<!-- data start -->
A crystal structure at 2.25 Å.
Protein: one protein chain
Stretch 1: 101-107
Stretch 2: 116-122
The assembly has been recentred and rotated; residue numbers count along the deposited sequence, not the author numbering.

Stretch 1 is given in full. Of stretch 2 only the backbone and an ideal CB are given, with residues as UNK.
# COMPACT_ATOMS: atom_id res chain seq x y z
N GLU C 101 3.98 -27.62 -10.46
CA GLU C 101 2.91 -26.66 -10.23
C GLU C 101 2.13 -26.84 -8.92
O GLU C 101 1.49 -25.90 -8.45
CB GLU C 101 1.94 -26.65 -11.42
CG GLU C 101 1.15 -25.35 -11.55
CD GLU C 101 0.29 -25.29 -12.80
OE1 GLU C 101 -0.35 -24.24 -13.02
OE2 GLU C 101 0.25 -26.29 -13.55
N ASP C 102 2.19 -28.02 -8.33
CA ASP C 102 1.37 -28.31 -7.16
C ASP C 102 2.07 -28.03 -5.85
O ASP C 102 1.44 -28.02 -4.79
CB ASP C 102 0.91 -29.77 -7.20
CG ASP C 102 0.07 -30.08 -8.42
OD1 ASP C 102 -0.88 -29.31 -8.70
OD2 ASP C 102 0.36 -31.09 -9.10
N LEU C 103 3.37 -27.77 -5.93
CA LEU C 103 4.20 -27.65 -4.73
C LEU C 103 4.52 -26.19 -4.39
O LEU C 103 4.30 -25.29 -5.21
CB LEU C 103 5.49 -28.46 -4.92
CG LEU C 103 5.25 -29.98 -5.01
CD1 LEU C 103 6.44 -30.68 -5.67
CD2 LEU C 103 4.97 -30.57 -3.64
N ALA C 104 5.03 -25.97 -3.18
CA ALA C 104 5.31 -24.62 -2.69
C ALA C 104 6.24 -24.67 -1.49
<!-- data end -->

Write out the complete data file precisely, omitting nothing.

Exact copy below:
A crystal structure at 2.25 Å.
Protein: one protein chain
Stretch 1: 101-107
Stretch 2: 116-122
The assembly has been recentred and rotated; residue numbers count along the deposited sequence, not the author numbering.

Stretch 1 is given in full. Of stretch 2 only the backbone and an ideal CB are given, with residues as UNK.
# COMPACT_ATOMS: atom_id res chain seq x y z
N GLU C 101 3.98 -27.62 -10.46
CA GLU C 101 2.91 -26.66 -10.23
C GLU C 101 2.13 -26.84 -8.92
O GLU C 101 1.49 -25.90 -8.45
CB GLU C 101 1.94 -26.65 -11.42
CG GLU C 101 1.15 -25.35 -11.55
CD GLU C 101 0.29 -25.29 -12.80
OE1 GLU C 101 -0.35 -24.24 -13.02
OE2 GLU C 101 0.25 -26.29 -13.55
N ASP C 102 2.19 -28.02 -8.33
CA ASP C 102 1.37 -28.31 -7.16
C ASP C 102 2.07 -28.03 -5.85
O ASP C 102 1.44 -28.02 -4.79
CB ASP C 102 0.91 -29.77 -7.20
CG ASP C 102 0.07 -30.08 -8.42
OD1 ASP C 102 -0.88 -29.31 -8.70
OD2 ASP C 102 0.36 -31.09 -9.10
N LEU C 103 3.37 -27.77 -5.93
CA LEU C 103 4.20 -27.65 -4.73
C LEU C 103 4.52 -26.19 -4.39
O LEU C 103 4.30 -25.29 -5.21
CB LEU C 103 5.49 -28.46 -4.92
CG LEU C 103 5.25 -29.98 -5.01
CD1 LEU C 103 6.44 -30.68 -5.67
CD2 LEU C 103 4.97 -30.57 -3.64
N ALA C 104 5.03 -25.97 -3.18
CA ALA C 104 5.31 -24.62 -2.69
C ALA C 104 6.24 -24.67 -1.49